(10) the chameleons, “swamp thing”
(4) the cramps, “human fly”
and play in the elite 8
Read the essays, watch the videos, listen to the songs, feel free to argue below in the comments or tweet at us, and consider. Winner is the aggregate of the poll below and the @marchvladness twitter poll. Polls closed @ 9am Arizona time on March 16.
JOE BONOMO ON “HUMAN FLY”
1. “Some guy had just climbed the World Trade Tower and the headline in the Post that day was ‘Human Fly Climbs Tower.’ I was out walking along the street at about six in the morning. It felt like Night Of The Living Dead the way all the people were wandering around. Somebody had jumped off the roof of the building next to ours and they were scraping him off the sidewalk. All of that made me go home and write the song.”
2. In 1972 Erick Lee Purkhiser and a buddy picked up a woman hitchhiking near Sacramento State College, in California. Erick and the woman, Kristy Wallace, later ran into each other on campus in an “Art and Shamanism” class. They hung out, soon fell in love, and commenced indulging mutual obsessions with early American rock and roll, B-movie imagery, and trash-pop aesthetics. They wanted to start a band and play rock and roll, so Purkhiser snagged a stage name from an automobile ad—“Lux Interior”—while Wallace received “Poison Ivy” in a visionary dream.
Lux Interior and Poison Ivy moved to New York City, following a two-year stop in Lux’s hometown of Akron, Ohio. The Cramps were hatched on The Bowery in 1976, with Lux on vocals, Ivy and Bryan Gregory on guitars, and Gregory’s sister Pam “Balam” on drums. They’d change drummers a couple of times (Miriam Linna replaced Pam; Nick Knox replaced Linna) and, when their lineup settled began playing regularly in the burgeoning NYC street rock scene. (Several personnel changes would occur over the following decades.) They stomped, growled, and grooved at CBGBs, Max’s Kansas City, and other area venues, celebrating horror movies and junk culture, mutating R&R and blues-based garage punk and rockabilly into something uniquely theirs: raw, morbid, and difficult to categorize. Lux dyed his jagged hair night-black and, often half nude, writhed onstage in high heels wearing daring, painted-on low-rider black leather pants, pushing his body past its limits, fellating the microphone when in the mood, hiccuping, moaning, yelping, howling. Ivy sported a flame-red teased-up hairdo, fishnet stockings, and go-go boots, on other nights a form-fitting dress or tight red-latex pants or a mini, wielding her guitar like a talisman. Eyeliner ruled the night. The Cramps mesmerized audiences with their “sexed up, swampy cocktail of swagger and spook.”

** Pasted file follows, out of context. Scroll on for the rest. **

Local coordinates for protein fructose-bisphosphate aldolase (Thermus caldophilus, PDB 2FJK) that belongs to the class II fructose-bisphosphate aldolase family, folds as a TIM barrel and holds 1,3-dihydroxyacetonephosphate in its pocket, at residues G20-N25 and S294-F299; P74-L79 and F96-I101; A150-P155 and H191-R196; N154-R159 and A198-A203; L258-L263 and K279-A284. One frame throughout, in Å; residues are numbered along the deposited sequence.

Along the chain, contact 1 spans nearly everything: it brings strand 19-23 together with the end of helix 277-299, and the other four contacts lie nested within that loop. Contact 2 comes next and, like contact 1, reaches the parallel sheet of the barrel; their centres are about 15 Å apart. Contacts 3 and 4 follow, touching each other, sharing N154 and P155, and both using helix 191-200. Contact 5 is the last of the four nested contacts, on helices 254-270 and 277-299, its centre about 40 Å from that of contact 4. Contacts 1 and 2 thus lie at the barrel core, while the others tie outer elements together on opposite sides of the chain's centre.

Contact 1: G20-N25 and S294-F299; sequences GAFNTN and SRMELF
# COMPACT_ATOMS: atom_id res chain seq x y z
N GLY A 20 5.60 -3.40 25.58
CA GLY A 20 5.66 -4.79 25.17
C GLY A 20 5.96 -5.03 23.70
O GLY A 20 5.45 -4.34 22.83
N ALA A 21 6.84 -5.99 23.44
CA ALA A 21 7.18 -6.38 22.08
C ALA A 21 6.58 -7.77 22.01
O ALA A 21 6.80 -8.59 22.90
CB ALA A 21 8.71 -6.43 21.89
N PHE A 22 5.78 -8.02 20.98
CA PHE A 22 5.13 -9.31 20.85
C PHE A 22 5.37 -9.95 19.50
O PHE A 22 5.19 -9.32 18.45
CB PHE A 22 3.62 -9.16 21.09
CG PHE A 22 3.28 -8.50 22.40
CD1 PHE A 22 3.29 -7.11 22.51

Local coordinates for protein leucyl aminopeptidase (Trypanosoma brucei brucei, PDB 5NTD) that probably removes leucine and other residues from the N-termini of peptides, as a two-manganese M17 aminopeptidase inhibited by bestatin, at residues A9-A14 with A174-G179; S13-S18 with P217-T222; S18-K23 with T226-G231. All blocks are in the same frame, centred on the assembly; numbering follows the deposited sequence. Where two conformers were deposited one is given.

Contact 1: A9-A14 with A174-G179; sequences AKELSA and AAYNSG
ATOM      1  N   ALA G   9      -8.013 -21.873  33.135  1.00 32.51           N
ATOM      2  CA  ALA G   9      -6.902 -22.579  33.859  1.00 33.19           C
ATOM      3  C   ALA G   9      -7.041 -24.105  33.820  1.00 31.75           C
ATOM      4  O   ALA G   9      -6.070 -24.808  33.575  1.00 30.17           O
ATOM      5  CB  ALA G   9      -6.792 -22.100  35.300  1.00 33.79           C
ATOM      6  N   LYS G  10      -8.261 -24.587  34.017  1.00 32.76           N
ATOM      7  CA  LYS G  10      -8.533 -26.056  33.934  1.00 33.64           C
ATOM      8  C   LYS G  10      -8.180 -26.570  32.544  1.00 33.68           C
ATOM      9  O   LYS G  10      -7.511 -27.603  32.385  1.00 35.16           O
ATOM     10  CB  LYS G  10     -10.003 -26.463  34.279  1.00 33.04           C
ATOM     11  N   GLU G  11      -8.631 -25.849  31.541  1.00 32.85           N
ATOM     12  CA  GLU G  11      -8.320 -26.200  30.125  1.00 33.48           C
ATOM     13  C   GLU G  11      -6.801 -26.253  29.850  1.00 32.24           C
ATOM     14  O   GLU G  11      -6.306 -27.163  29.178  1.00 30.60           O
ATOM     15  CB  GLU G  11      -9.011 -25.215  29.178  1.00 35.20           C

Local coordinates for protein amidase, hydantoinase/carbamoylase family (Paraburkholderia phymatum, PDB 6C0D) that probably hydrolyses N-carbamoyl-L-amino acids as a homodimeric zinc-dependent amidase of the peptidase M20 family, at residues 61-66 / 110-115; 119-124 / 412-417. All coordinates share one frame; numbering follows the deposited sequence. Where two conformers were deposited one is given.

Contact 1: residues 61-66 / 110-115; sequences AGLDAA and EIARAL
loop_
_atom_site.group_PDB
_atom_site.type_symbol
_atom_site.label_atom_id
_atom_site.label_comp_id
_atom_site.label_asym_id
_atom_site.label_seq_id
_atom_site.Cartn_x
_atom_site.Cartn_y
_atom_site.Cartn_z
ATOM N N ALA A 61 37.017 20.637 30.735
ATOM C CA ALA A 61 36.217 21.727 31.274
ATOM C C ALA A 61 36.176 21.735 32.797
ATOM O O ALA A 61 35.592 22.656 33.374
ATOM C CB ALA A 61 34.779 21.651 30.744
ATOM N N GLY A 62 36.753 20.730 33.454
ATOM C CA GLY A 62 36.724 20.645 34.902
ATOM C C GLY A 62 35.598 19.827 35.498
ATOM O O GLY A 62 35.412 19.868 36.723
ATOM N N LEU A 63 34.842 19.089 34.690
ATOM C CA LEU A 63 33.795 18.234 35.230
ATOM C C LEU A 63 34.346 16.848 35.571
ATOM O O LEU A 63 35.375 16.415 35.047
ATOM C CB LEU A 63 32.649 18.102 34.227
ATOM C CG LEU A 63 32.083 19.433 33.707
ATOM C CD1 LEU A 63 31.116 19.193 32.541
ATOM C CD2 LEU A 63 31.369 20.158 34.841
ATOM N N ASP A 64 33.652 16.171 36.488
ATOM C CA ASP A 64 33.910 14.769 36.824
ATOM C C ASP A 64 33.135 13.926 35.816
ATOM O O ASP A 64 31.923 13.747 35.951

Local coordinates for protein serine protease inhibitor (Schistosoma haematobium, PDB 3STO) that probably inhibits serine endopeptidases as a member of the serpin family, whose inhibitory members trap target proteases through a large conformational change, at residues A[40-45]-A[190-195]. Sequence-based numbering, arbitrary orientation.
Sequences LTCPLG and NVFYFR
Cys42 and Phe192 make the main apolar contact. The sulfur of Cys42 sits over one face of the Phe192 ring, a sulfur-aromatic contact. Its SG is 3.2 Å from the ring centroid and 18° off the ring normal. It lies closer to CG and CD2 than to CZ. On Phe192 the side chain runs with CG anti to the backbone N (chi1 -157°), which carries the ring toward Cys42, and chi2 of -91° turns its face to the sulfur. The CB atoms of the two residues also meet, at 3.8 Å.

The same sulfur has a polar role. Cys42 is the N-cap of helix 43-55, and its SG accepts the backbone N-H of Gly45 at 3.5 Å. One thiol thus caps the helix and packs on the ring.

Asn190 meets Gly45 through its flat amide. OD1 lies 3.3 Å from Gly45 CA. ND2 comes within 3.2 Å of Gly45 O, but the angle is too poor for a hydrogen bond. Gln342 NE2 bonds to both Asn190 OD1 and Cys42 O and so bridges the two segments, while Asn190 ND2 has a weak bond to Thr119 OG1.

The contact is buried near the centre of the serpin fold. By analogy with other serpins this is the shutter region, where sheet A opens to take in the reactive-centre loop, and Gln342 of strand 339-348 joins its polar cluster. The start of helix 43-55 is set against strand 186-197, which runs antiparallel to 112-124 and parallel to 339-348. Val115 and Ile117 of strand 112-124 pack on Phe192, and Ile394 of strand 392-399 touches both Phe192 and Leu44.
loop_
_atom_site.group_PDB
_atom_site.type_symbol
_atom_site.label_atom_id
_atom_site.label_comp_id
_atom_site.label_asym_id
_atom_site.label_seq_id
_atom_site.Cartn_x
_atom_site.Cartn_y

3. They cut a handful of songs in October, 1977 at Ardent Studio in Memphis, with Alex Chilton producing. Among the batch was Lux’s “Human Fly.”
“It’s not easy to get that sound—that ‘on the edge of distortion’ sound we had on ‘Human Fly’,” said Lux. “The trick is to use bad microphones.”
4. In 1958 20th Century Fox released The Fly, a science fiction horror film about the dangers of playing God. André Delambre (David Hedison), a brilliant scientist in Montreal, is working on a molecular transporter. He’s buoyed by early, successful experiments, and is eventually able to transport a piece of pottery by reducing it to its atomic level and then reconstructing it in a receiver across the laboratory. Delambre attempts to teleport himself, but a common fly enters the transporter during the process. Delambre’s and the insect’s atoms combine, and when André emerges from the machine he has the head and left arm of a fly. The fly, in turn, is cursed with Andre’s miniaturized arm and head, and burdened with André’s self-awareness.
André keeps the disaster from his wife Hélène (Patricia Owens) for as long as he can, though she eventually learns of the incident. She and her son, who’s innocent of his father’s ghastly transformation, attempt to catch the fly—identifiable by its tiny white head—in order to try and reverse the teleportation process, but they fail to do so.
Aware of the impossible fact of his mutated self, that he’s a creature never to be understood or accepted, a mutant fit only to be destroyed, André convinces his wife to help crush him to death in a hydraulic press.
5. “I’m a human fly / I spell F-L-Y / I say buzz buzz buzz / and it’s just because / I’m a human fly / and I don’t know why”
“Human Fly” is a song about a man who’s part insect. Or is he fully man-insect? (A mansect?) No origin story is offered, as he’s buzz-buzz-buzzing at the start, and though the song’s sinuous and sexy, there’s menace beneath the surface: he/it is a self-described “reborn maggot using germ warfare,” and his self-worth is made clear as his “garbage brain” drives him to the brink of madness. The winking reference to his “unzipped fly” and to ? and the Mysterians’ classic “96 Tears” (“I’ve got 96 tears / and 96 eyes”)—
From Detroit's 'Swingin' Time', 1966. *Watch 2011 performance here*: https://vimeo.com/user283485 If anyone wants to know who "Bill" is, the Disney character and link to this video is on this page: https://www.reddit.com/r/gravityfalls/comments/315yoy/im_bill_cipher_i_know_lots_of_things_ask_me/